Grateful chorus Winnipeg choirs embracing holiday season of song after long silence
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Hey there, time traveller!
This article was published 02/12/2022 (190 days ago), so information in it may no longer be current.
Winnipeg’s choral groups will sing “Hallelujah” this month after three years of silent nights.
Lessons and Carols: A Canadian Christmas
The Winnipeg Singers
● Crescent Arts Centre, 525 Wardlaw Ave.
● Sunday, 3 p.m.
● Tickets: Adults $35, Seniors $30, 30 and under $20 at winnipegsingers.com
Christmas with the Phil
The Winnipeg Philharmonic Choir, with the Winnipeg Boys Choir and the Alumni Choir
● St. Boniface Cathedral
● Dec. 11, 3 p.m. and 7 p.m.
● Tickets: Adults $40, Seniors $30, 30 and under $20 at thephil.ca
Groups such as the Winnipeg Singers, the Winnipeg Philharmonic Choir, the Winnipeg Boys Choir and others across the city have been silenced by the COVID-19 pandemic since their last Christmas performances in the winter of 2019.
The hush ends Sunday afternoon at the Crescent Arts Centre (525 Wardlaw Ave.) when the Winnipeg Singers present Lessons and Carols: A Canadian Christmas, which includes new choral works by Canadian composers such as Andrew Balfour, Mark Sirett, Steven Chatman and Dan Wiebe, as well as narrated essays by Gimli music researcher Muriel Smith that will link the story of Jesus Christ’s birth with contemporary issues such as diversity and equality.
The Singers got a jump on the season a week ago when they performed Lessons and Carols in Kelowna, B.C. They found they were as missed by a sold-out audience yearning to hear their voices as they were excited about being onstage again.
“Going to Kelowna and being able to sing, it makes you realize how much you’ve been missing it,” says Pat Wray, the Winnipeg Singers’ executive director and an alto vocalist in the group.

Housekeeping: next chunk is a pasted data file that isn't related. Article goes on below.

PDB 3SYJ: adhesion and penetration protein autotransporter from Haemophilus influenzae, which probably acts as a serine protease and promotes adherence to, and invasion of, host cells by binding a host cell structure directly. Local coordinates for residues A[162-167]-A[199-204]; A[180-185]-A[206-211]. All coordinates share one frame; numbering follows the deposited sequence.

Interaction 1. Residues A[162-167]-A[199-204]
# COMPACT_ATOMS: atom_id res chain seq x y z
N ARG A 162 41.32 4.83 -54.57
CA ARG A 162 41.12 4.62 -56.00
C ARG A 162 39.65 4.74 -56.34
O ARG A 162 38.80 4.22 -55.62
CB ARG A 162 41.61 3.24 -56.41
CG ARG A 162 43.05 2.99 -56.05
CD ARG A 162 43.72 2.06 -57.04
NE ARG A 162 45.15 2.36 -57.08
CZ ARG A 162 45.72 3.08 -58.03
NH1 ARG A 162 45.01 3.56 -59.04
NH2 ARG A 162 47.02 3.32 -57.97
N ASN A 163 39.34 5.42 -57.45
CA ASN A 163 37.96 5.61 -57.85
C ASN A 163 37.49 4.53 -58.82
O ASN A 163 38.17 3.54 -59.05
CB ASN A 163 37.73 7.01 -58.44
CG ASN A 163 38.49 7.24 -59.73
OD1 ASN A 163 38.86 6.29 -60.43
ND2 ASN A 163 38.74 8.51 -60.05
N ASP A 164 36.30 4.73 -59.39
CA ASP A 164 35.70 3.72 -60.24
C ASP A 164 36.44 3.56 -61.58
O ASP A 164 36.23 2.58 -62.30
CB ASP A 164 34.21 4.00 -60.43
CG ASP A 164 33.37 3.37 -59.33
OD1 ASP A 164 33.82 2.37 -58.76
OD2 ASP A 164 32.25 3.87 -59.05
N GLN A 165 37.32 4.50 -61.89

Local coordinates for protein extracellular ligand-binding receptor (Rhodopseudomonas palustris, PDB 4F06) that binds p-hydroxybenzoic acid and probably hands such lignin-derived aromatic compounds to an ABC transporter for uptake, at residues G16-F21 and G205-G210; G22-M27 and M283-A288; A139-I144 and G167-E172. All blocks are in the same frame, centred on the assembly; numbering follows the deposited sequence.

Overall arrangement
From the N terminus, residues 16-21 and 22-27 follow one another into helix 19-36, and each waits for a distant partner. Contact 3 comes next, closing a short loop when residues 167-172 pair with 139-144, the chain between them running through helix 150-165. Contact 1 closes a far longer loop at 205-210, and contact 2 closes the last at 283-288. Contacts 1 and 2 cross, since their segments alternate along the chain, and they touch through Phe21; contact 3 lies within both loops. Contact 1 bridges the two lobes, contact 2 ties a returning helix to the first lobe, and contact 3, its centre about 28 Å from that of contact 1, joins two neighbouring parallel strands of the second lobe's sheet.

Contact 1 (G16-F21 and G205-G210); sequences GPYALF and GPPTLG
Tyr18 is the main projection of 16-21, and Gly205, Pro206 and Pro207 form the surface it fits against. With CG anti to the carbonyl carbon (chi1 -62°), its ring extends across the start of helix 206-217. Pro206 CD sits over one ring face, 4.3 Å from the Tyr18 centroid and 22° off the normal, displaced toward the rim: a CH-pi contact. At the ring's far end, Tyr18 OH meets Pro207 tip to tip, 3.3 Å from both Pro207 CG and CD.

“The biggest impression you get is that a lot of it is precious, precise and beautiful music… It really shows off the singers, in what we probably do best, unaccompanied, beautiful blends. It’ll definitely get people in the Christmas spirit.”
Yuri Klaz, who has been the Winnipeg Singers’ artistic director and conductor since 2003, is looking forward to performing the new works, as well as some classic carols, before a hometown crowd again.
“This is my life and my occupation for 45 years — I started my first concert when I was 16 years old; it’s hard to believe, but it’s true — and we’re finally getting back to regular performances and it’s absolutely exciting to get back on stage.”
It will be the Winnipeg Philharmonic Choir’s turn to sing and celebrate on Dec. 11 at the St. Boniface Cathedral (180 Ave. de la Cathedrale). Their two performances of Christmas carols will also mark the choir’s 100th anniversary.
It debuted Dec. 11, 1922, and a century later, the philharmonic, led by Klaz, who has served as its conductor since 2000, will welcome members of its alumni and the Winnipeg Boys Choir to join in the celebration, with about 100 singers uniting to provide comfort and joy, highlighted by a performance of the Hallelujah Chorus.
“It’s my 23rd season with the Winnipeg Philharmonic, almost a quarter of the history of the choir. I can’t imagine it,” Klaz says.
While many arts groups have celebrated a return to performing in 2022, choral groups such as the Winnipeg Singers, the philharmonic choir and the Canzona choir, which will team up with the Winnipeg Symphony Orchestra on a performance of Handel’s Messiah on Dec. 17 at the Centennial Concert Hall, have been hardest hit, owing to the way COVID-19 is transmitted through the air we breathe.
Singing was one of the first activities public-health officials ruled out in 2020, especially after two rehearsals by a choir in Seattle in March 2020 — the second attended by 61 people — led to two deaths and 53 choir members falling ill.
“It’s not an easy time, because some choirs still sing wearing masks, and certainly, it’s a very heroic effort to sing in masks. Masks help, and masks don’t,” Klaz says. “Choral singing was the first to shut down and we’re the last to come back.”